Chevron Corp.’s (NYSE:CVX) Kazakhstan venture will seek to spend between $6 to $8 billion to sustain output in the country’s prolific Tengiz oil field.  The budgeted amount will be used to drill wells in the region over the next five years through the TengizChevroil LLP venture. Of the amount, $1 billion will be used to drill around four wells in 2012. The Tengiz field, Kazakhstan’s largest produced around 565,000 barrels of crude oil a day (bbl/day) in 2011, which was slightly lower than its output the previous year. Chevron holds a 50% stake in the project and is the leading oil company in Kazakhstan, where other companies like Exxon Mobil (NYSE:XOM) and ConocoPhillips (NYSE:COP) also have operations.
We have a $109 price estimate for Chevron, which is at a slight premium to its current market price.
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The Tengiz fields is counted among the 10 biggest producing field in the world and the biggest in Kazakhstan, a country quickly gaining prominence in the global energy markets. Output from the field is mixed with sour gas – a mixture of hydrogen sulphide and some hydrocarbons.  The facility has the capability to separate the sour gas from the crude and then process the gas further to extract natural gas, sales gas and sulphur that can be sold separately. The field’s output was expanded from 310,000 bbl/day to 540,ooo bbl/day in a $7.4 billion project in a 5 year project that ended in 2008. The venture wants to expand the output further going ahead in the future by 250,000 and 300,000 barrels in a project expected to cost between $20 to $25 billion. This phase of expansion was announced in March last year.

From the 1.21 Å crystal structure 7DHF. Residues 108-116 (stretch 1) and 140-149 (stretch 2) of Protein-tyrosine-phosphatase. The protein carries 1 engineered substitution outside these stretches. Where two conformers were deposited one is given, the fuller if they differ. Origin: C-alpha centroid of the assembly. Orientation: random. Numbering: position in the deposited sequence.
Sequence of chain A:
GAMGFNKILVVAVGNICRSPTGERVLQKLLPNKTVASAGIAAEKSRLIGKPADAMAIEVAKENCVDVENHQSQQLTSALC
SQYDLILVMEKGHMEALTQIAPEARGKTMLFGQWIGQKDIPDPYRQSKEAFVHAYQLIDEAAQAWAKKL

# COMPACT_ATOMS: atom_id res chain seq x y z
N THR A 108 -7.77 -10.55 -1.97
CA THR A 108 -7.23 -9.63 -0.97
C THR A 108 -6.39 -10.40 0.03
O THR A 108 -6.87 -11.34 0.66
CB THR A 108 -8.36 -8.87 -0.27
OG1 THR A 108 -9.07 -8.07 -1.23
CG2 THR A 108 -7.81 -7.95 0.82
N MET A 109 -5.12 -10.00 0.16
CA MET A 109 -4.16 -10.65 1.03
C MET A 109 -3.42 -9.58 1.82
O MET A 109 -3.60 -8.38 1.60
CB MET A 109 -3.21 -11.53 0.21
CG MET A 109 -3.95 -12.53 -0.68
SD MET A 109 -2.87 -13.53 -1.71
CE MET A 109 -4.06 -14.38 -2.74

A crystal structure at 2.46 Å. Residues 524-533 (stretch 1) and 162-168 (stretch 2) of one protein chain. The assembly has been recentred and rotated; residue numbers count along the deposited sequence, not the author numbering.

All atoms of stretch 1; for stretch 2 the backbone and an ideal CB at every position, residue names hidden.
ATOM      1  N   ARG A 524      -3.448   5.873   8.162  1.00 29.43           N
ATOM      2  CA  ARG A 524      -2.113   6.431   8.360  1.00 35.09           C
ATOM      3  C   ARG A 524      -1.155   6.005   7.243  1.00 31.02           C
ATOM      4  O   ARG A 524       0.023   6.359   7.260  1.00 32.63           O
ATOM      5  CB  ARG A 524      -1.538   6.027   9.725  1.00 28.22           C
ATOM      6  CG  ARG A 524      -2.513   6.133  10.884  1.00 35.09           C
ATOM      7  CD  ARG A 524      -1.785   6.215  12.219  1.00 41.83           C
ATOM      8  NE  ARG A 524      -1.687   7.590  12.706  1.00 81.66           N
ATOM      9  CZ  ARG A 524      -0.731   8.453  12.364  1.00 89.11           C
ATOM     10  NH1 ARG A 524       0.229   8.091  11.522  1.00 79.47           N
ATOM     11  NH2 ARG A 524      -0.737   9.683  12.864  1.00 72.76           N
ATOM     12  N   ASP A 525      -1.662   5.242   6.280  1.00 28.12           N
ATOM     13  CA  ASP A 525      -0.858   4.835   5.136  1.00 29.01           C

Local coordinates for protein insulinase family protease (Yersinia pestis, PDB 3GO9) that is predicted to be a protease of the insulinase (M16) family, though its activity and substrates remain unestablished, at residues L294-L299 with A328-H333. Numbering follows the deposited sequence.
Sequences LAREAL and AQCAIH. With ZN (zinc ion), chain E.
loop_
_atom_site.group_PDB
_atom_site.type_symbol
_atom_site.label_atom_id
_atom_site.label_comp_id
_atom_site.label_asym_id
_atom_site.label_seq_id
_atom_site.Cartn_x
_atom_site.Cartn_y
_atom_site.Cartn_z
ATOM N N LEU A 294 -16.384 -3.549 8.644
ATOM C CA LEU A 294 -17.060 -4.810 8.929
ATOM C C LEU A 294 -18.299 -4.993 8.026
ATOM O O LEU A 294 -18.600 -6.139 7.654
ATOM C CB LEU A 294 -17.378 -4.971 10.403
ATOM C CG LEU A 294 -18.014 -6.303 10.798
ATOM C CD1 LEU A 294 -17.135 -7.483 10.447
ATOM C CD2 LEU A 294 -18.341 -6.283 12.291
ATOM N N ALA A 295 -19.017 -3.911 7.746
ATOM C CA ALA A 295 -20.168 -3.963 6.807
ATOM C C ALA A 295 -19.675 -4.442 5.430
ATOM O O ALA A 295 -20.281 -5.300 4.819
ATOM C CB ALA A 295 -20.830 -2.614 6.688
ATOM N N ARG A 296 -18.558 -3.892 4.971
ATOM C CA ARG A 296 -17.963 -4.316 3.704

The latest drilling venture announced by Tim Miller is aimed at steadying oil output from the field.  Production fell by 0.4% in 2011 and the company has not provided any forecast regarding the expected output levels for 2012. Upcoming projects from Kazakhstan are key for oil majors like Chevron to increase production in the next few years. With output from mature fields on the decline, many companies are being forced to work in remote regions such as Central Asia to replace depleting resources.Notes: